Aside from our unconventional financing, we've also looked for new ways to lower our energy costs while lowering operating costs. When a change in our fire insurance required us to install a sprinkler system for fire control, we didn't have many options, since our facility didn't have adequate town water service to operate the sprinklers. Our only options were to install a 200,000 gallon water tank or to build a pond with a pump house.

After carefully researching options, we discovered that our roof and parking lot provided us with 1.2 million gallons of water potential a year. Once we diverted that water, we calculated that we could put in a 900,000 gallon reservoir in the available space. We diverted all the water from our roof and parking lot and now manage a water system that supports the sprinkler systems and will help us meet our new goal of being water neutral in our manufacturing operations by 2015.

We are committed to finding new ways to manage and save energy - it's in our company DNA. That's why our partnership with programs such as SEP and the Better Plants Challenge are key to saving energy. As a partner in the Challenge we can share our successes like the above financing strategies, and learn from other partners and their own achievements.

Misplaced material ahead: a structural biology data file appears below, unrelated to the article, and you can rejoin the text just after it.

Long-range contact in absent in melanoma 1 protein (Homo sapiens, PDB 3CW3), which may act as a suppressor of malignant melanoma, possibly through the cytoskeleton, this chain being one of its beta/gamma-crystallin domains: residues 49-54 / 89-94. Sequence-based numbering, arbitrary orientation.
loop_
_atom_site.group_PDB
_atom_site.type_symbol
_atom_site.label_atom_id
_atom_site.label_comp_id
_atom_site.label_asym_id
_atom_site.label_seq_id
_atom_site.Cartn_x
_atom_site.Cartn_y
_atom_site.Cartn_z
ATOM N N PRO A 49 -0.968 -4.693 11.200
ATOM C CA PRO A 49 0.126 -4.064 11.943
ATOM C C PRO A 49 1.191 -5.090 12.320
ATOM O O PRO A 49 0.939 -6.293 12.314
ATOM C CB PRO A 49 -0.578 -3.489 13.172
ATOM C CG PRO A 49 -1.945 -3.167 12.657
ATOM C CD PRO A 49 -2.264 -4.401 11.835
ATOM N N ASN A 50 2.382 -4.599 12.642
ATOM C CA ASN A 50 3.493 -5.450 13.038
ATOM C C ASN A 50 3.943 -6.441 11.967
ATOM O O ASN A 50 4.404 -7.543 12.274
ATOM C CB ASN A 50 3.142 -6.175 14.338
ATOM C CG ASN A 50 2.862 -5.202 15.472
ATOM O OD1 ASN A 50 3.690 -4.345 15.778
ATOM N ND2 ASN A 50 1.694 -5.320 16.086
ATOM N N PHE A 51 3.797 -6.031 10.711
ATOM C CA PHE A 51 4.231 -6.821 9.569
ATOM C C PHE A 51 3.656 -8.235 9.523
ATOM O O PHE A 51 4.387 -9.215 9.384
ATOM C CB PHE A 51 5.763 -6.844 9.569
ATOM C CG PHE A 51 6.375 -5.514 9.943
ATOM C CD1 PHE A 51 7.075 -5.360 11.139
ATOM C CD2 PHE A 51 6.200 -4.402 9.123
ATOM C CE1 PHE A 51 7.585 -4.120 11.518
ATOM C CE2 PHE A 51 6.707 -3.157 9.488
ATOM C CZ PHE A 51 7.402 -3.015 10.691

We also believe that the market is moving toward product impact accountability with new economic opportunities for manufacturers who provide components, assemblies and products that demonstrate environmental impact reductions. Pursuing this new type of business model also has the potential to reduce your cost of doing business if you do it correctly. The alternative will be to buy your way out (think: carbon credits and taxes). We believe the former will make us all the more competitive.

Bob Bechtold is the founder of Harbec, whose mission is to provide tightly toleranced prototypes, tooling, machined components and quality injection molded parts in a sustainable manner with a social conscience. Harbec proudly fosters an atmosphere of encouragement and respect for the health and prosperity of their customers, employees, and the global community.

Editor's note: The author is a PlasticsToday contributor. The opinions expressed are those of the writer.